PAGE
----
We use trig to solve those problems. But a ruler, some gridded graph paper and protractor will do just as well. See attached picture.

You little sister is standing in the way. So you cannot push directly on the door with your 5N force. You have to stand off to the side and push it so that you do not get cooties. Let's say that the angle is 30 degrees from plum. What happens to your 5 N force?

Well, draw draw the door and the. Draw a 5" long line at a 30 degree angle to the vertical line to the door. We are going to say 5N is a 5" line.
Now draw a straight line over to underneath where you should have been pushing from. and then a straight line up to the door. measure both lines.

The first line should be 1/2 of 5" ! One 2.5". That would be 2.5 N
The second. Line should be 4.33". That would be 4.33 N

So of your 5N push, only 4.33 N goes towards opening the door (is that still enough?) and 2.5 N is wasted effort.

Got it.

Now try some different angles. Try. 0 degrees. 30 degrees. 45 degrees. 60 degrees and 90 degrees.

What happens to the force used to push open the door as the angles change?

Now why did I choose those angles, because they are special. Do you see the easily memorized relationship below?

0 degrees. Sqrt 0/ sqrt 4 = 0/2 = 0
30 degrees. Sqrt 1/ sqrt 4 = 1/2 = 0.5
45 degrees. Sqrt 2 / sqrt 4 = sqrt 2/ 2 = 0.707
60 degrees. Sqrt 3 / sqrt 4 = sqrt 3/ 2 = 0.866
90 degrees. Sqrt 4 / sqrt 4 = 2/ 2 = 1
 

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  • #29
66
2
Sure.


The answer in your picture was correct for the problem you assumed.

You assumed the 5N force was applied at the end of a 0.2m (20cm) handle. You then correctly calculated the answer for that problem at 1 N-m. (5N times 0.2 m)

So Aplus on the math and applying the Torque equation.

However, that was probably not their intended question. So you would not get the books answer.

You stated the books answer. So we will make some guesses as to what they intended by that answer.

You want to open that door! yes? so grab the handle of the door and pull on it ! let's say you are pulling on the handle with a force of 5N.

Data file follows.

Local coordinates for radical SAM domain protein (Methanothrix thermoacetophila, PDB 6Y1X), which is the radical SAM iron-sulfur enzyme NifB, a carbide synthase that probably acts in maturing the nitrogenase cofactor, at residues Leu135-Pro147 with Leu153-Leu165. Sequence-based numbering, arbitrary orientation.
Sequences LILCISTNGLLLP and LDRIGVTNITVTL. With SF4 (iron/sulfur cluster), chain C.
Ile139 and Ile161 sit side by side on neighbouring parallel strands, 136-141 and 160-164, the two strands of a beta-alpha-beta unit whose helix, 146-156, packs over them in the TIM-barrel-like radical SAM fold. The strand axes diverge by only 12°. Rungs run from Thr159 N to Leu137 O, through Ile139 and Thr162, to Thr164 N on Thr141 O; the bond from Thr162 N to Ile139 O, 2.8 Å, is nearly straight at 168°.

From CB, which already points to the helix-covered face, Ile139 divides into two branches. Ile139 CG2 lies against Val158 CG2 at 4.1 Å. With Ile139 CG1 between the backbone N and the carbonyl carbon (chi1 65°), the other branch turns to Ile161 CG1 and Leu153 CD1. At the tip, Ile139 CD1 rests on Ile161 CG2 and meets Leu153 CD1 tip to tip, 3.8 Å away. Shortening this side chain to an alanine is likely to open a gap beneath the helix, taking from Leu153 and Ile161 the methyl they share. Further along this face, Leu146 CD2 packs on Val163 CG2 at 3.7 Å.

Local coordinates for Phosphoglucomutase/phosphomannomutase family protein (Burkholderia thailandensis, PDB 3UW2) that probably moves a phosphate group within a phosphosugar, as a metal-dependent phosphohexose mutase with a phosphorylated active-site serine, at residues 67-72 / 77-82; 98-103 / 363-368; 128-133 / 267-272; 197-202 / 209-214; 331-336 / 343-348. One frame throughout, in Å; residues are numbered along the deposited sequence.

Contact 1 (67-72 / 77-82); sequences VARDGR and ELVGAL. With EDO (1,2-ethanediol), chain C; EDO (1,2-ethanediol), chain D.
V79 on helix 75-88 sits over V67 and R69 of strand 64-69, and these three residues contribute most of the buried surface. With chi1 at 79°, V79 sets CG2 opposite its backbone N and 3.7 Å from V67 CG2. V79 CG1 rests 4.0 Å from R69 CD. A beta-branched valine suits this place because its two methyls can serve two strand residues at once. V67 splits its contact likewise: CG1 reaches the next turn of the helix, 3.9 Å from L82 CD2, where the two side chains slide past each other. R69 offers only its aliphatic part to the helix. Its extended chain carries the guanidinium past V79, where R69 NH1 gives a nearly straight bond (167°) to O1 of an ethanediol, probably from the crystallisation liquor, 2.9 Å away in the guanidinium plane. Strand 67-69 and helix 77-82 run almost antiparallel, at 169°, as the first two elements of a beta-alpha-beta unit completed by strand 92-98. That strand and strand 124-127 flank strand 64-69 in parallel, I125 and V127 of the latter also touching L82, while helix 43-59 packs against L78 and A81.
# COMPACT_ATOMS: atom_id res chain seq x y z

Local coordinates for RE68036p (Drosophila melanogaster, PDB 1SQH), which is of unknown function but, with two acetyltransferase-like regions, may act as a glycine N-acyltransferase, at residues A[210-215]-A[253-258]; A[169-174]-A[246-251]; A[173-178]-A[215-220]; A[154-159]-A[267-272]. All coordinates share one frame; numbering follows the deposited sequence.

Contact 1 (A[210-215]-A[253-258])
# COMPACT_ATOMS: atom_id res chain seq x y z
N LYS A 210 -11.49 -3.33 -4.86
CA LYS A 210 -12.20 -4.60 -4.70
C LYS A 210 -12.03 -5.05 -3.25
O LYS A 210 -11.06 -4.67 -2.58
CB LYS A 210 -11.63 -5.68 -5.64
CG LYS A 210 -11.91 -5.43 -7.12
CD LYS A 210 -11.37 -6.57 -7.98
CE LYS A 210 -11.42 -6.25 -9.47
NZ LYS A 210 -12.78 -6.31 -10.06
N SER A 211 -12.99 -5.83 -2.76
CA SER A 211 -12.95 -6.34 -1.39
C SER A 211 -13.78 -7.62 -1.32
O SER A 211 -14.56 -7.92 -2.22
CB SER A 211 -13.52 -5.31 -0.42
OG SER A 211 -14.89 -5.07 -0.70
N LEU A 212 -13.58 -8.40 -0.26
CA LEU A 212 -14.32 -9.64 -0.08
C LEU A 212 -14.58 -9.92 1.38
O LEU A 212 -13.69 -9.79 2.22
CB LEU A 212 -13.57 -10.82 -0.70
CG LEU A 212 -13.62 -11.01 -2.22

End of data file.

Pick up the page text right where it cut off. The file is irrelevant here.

Now the door will open by pivoting on its hinges. So the pivot length is from the hinges to your hand (see picture). So how long is that?

Where is your hand? Did you grab the edge of the door? the door is 50cm long so your d would be 50cm if you did.

Did you grab the edge of the handle? The handle is 20 cm long, so you are only 30 cm away from the hinges. (50cm- 20 cm)

Did you grab the middle of the handle? The answer you gave from the book assumes you did because they took 20cm and split it in half. 20cm/2= 10 cm. In this case, then you are 40 cm away from the hinges.

A better problem statement by the company would clear up this misinformation !

Once you have defined the problem you are going to solve, you already know how to do the math. It is the force times the distance.

You gave us two different forces, 5N and 2N, so staying with the 5 N times 0.4 m gives an torque of 2.0 N-m. If the force was only 2N, then the answer is 0.8 N-m.

PROBLEM SOLVING TECHNIQUE.
when faced with a badly written problem (usually on a test), you want to write down how you read the problem. Draw a simple graphic. write down your equations. Apply the equations. And then check that your units cancel properly. If allowed, ask the teacher to clarify the problem.

Given that you solved an acceptable interpretation of the written problem correctly, I would have given you full credit if you came in and reviewed the test with me.

See attached graphic
Thank You! I am actually able to understand through your wonderful explanation. You seem to be proficient at this. Even I had the doubt how does the force convert into 2N from 5N. Here is the link from where I got the question: http://formulas.tutorvista.com/physics/torque-formula.html#torque-problems
Now can you tell me if my solution is right, if I apply the force of 5N at the edge of the handle.
## F = 5N \\ d = 50 cm - 20 cm = 30 \ cm = 0.3 m \\ \tau = F \times d \\ \Rightarrow \tau = 5N \times 30 cm \\ \Rightarrow \tau = 5N \times 0.3 m = \fbox{1.5 Nm} ##
 
  • #30
66
2
Now why did I choose those angles, because they are special. Do you see the easily memorized relationship below?

0 degrees. Sqrt 0/ sqrt 4 = 0/2 = 0
30 degrees. Sqrt 1/ sqrt 4 = 1/2 = 0.5